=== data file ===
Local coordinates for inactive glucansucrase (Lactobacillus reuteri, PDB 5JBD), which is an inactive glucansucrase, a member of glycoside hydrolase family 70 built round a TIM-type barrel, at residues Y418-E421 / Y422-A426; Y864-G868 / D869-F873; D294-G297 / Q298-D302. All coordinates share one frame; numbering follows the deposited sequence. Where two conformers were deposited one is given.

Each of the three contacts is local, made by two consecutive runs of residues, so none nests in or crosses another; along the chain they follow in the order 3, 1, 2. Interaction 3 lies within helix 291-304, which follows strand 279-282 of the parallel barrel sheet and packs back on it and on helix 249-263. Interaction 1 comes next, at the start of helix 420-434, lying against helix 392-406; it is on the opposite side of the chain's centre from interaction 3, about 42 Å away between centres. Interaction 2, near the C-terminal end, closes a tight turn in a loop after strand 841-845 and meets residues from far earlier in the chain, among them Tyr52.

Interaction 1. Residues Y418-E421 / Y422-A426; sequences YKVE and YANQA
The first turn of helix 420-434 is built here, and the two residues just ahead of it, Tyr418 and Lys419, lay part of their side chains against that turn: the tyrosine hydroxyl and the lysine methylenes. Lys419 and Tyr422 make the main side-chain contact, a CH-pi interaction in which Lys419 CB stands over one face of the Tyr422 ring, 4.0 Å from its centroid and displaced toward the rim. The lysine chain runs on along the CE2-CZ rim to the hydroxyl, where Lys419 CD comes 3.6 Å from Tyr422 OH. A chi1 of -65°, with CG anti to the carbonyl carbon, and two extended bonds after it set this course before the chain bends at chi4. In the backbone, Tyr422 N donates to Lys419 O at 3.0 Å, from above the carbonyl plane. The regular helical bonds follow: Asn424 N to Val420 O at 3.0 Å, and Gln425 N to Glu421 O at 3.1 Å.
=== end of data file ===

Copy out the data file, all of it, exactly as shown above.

Local coordinates for inactive glucansucrase (Lactobacillus reuteri, PDB 5JBD), which is an inactive glucansucrase, a member of glycoside hydrolase family 70 built round a TIM-type barrel, at residues Y418-E421 / Y422-A426; Y864-G868 / D869-F873; D294-G297 / Q298-D302. All coordinates share one frame; numbering follows the deposited sequence. Where two conformers were deposited one is given.

Each of the three contacts is local, made by two consecutive runs of residues, so none nests in or crosses another; along the chain they follow in the order 3, 1, 2. Interaction 3 lies within helix 291-304, which follows strand 279-282 of the parallel barrel sheet and packs back on it and on helix 249-263. Interaction 1 comes next, at the start of helix 420-434, lying against helix 392-406; it is on the opposite side of the chain's centre from interaction 3, about 42 Å away between centres. Interaction 2, near the C-terminal end, closes a tight turn in a loop after strand 841-845 and meets residues from far earlier in the chain, among them Tyr52.

Interaction 1. Residues Y418-E421 / Y422-A426; sequences YKVE and YANQA
The first turn of helix 420-434 is built here, and the two residues just ahead of it, Tyr418 and Lys419, lay part of their side chains against that turn: the tyrosine hydroxyl and the lysine methylenes. Lys419 and Tyr422 make the main side-chain contact, a CH-pi interaction in which Lys419 CB stands over one face of the Tyr422 ring, 4.0 Å from its centroid and displaced toward the rim. The lysine chain runs on along the CE2-CZ rim to the hydroxyl, where Lys419 CD comes 3.6 Å from Tyr422 OH. A chi1 of -65°, with CG anti to the carbonyl carbon, and two extended bonds after it set this course before the chain bends at chi4. In the backbone, Tyr422 N donates to Lys419 O at 3.0 Å, from above the carbonyl plane. The regular helical bonds follow: Asn424 N to Val420 O at 3.0 Å, and Gln425 N to Glu421 O at 3.1 Å.